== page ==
At that point, the Israelites – you know… the ones who were enslaved in Egypt for over 400 years – slowly nod their heads and say, “Yo. True that.”

Those disciples in one voice would then speak up and remind us of what happened on that first Resurrection Day… the day they finally learned the difference between FAITH and WISHES. They would remind us what it felt like to see that powerful demonstration of God’s unlimited power to draw LIFE from DEATH… PEACE from CHAOS… LIGHT from DARKNESS. They would testify to the change that came over their lives in that one, profound, history-bending instant. 

And then they would reach out calmly, lovingly, place their hands on our shoulders and say, “That day finally taught us that with God, the WORST thing is never the LAST thing. No matter how bad everything around you looks.”

Today, that slim, trembling branch is the one I choose to cling to. I know it’s easy to say that from the comfort of my warm, intact, unbombed home here in Fort Collins, Colorado. But my ease doesn’t make God’s promise any less true… any less reliable. 

Easter should teach us that God’s will can certainly be thwarted for a time…

… But it can never be ultimately defeated.

EVER!

Abundant blessings;

09
Mar
22

“I want it. I’ll take it.”

“How is it with your soul?”

This is the question John Wesley – founder of Methodism – recommended leaders of small groups go around and ask each member as they began their weekly gatherings.  

Today, I will ask it of you. How is it with YOUR soul?

OK. I’ll start. Furrowing my brow and listening carefully with my Soul Stethoscope, I find significant unsettledness there. 

This is probably the third time I have sat down at my laptop to write this blog post. Each attempt has been inspired by events swirling around me and my heart’s response. And yet each attempt has faltered. Too much swirling. Too few coherent words with which to describe it.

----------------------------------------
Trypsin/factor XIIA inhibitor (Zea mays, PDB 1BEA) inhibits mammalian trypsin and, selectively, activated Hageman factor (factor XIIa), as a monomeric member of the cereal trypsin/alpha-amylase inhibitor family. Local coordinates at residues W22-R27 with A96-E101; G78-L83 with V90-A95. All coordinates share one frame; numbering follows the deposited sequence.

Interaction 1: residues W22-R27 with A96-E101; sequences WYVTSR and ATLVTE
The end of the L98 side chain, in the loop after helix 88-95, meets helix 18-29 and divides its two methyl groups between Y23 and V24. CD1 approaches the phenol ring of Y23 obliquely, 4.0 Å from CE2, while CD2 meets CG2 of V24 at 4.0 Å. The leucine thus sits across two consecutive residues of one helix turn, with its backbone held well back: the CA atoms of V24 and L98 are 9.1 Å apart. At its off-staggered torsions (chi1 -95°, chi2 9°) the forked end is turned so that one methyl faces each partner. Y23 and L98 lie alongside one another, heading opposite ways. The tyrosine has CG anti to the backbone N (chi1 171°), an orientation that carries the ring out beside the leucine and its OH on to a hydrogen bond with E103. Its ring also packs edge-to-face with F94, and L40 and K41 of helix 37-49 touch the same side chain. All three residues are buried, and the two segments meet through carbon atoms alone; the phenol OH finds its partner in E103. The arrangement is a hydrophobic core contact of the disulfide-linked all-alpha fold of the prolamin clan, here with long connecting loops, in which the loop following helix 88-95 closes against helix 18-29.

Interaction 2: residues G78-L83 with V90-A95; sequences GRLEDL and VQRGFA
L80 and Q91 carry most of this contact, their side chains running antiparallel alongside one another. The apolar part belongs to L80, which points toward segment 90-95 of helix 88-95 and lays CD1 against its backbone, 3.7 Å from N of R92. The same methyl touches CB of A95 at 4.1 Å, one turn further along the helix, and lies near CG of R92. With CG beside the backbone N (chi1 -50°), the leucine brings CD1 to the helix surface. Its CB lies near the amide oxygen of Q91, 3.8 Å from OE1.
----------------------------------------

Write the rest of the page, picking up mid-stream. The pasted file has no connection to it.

One of those dancing threads is the current horror we are witnessing in Ukraine. Nightly news reports regularly afflict me with a poisonous potion of tears, rage, and complete helplessness. I ask; How can something happen in 2022? What can be done to stop it? How am I called – both as a humanitarian and a Christian – to help alleviate this unbelievable level of innocent suffering. 

Tears.

Rage.

Helplessness.

Twisting around that first thread is this one: “I’ve seen this story before. Many times over.” As appalling as the Russian invasion of an independent, democratic country and the accompanying slaughter of civilian men, women, and children is, it is a familiar refrain. 

For untold millennia, one group has looked at land next door and said, “I want it. I’ll take it.”

This phrase is the story of every act of violence perpetrated in human history. It is the motto that has driven every robbery, every murder, every rape, every colonization, every enslavement, and every crime committed by one person against another from the beginning of time.